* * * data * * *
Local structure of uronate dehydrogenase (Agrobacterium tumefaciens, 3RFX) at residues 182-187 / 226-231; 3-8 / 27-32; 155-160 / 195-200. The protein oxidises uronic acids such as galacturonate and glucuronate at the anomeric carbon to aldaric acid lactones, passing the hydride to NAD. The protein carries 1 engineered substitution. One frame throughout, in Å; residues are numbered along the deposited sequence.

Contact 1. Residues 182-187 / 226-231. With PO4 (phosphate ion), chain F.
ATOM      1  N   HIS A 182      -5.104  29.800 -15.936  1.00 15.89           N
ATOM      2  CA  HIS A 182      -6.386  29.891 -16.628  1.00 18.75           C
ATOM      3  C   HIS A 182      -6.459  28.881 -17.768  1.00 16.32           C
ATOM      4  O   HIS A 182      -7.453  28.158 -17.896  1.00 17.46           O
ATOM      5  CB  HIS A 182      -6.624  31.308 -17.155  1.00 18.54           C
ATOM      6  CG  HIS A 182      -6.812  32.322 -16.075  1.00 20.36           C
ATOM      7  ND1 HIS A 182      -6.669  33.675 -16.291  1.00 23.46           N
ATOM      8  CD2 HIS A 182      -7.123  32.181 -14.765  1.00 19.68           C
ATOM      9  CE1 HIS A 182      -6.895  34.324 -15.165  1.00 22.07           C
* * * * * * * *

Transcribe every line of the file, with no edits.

Local structure of uronate dehydrogenase (Agrobacterium tumefaciens, 3RFX) at residues 182-187 / 226-231; 3-8 / 27-32; 155-160 / 195-200. The protein oxidises uronic acids such as galacturonate and glucuronate at the anomeric carbon to aldaric acid lactones, passing the hydride to NAD. The protein carries 1 engineered substitution. One frame throughout, in Å; residues are numbered along the deposited sequence.

Contact 1. Residues 182-187 / 226-231. With PO4 (phosphate ion), chain F.
ATOM      1  N   HIS A 182      -5.104  29.800 -15.936  1.00 15.89           N
ATOM      2  CA  HIS A 182      -6.386  29.891 -16.628  1.00 18.75           C
ATOM      3  C   HIS A 182      -6.459  28.881 -17.768  1.00 16.32           C
ATOM      4  O   HIS A 182      -7.453  28.158 -17.896  1.00 17.46           O
ATOM      5  CB  HIS A 182      -6.624  31.308 -17.155  1.00 18.54           C
ATOM      6  CG  HIS A 182      -6.812  32.322 -16.075  1.00 20.36           C
ATOM      7  ND1 HIS A 182      -6.669  33.675 -16.291  1.00 23.46           N
ATOM      8  CD2 HIS A 182      -7.123  32.181 -14.765  1.00 19.68           C
ATOM      9  CE1 HIS A 182      -6.895  34.324 -15.165  1.00 22.07           C